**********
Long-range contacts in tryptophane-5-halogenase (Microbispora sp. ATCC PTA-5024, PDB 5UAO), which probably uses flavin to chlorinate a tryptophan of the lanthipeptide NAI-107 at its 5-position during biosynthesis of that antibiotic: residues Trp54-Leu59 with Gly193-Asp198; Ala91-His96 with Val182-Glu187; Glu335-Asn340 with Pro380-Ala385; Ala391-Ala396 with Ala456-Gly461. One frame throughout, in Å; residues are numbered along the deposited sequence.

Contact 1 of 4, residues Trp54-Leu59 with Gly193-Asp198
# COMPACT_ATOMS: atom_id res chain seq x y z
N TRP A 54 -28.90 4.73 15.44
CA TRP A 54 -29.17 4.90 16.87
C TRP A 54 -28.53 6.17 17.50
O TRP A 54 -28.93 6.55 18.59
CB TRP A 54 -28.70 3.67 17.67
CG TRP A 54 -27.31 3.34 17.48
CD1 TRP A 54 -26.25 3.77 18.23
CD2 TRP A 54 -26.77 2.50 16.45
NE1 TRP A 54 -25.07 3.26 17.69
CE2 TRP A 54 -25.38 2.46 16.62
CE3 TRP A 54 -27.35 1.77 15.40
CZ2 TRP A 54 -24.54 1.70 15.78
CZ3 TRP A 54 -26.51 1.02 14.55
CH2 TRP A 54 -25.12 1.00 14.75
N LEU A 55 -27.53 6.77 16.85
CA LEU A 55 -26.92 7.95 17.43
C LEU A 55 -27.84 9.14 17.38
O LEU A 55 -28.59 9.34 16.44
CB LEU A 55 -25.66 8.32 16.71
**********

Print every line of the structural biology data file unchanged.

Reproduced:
Long-range contacts in tryptophane-5-halogenase (Microbispora sp. ATCC PTA-5024, PDB 5UAO), which probably uses flavin to chlorinate a tryptophan of the lanthipeptide NAI-107 at its 5-position during biosynthesis of that antibiotic: residues Trp54-Leu59 with Gly193-Asp198; Ala91-His96 with Val182-Glu187; Glu335-Asn340 with Pro380-Ala385; Ala391-Ala396 with Ala456-Gly461. One frame throughout, in Å; residues are numbered along the deposited sequence.

Contact 1 of 4, residues Trp54-Leu59 with Gly193-Asp198
# COMPACT_ATOMS: atom_id res chain seq x y z
N TRP A 54 -28.90 4.73 15.44
CA TRP A 54 -29.17 4.90 16.87
C TRP A 54 -28.53 6.17 17.50
O TRP A 54 -28.93 6.55 18.59
CB TRP A 54 -28.70 3.67 17.67
CG TRP A 54 -27.31 3.34 17.48
CD1 TRP A 54 -26.25 3.77 18.23
CD2 TRP A 54 -26.77 2.50 16.45
NE1 TRP A 54 -25.07 3.26 17.69
CE2 TRP A 54 -25.38 2.46 16.62
CE3 TRP A 54 -27.35 1.77 15.40
CZ2 TRP A 54 -24.54 1.70 15.78
CZ3 TRP A 54 -26.51 1.02 14.55
CH2 TRP A 54 -25.12 1.00 14.75
N LEU A 55 -27.53 6.77 16.85
CA LEU A 55 -26.92 7.95 17.43
C LEU A 55 -27.84 9.14 17.38
O LEU A 55 -28.59 9.34 16.44
CB LEU A 55 -25.66 8.32 16.71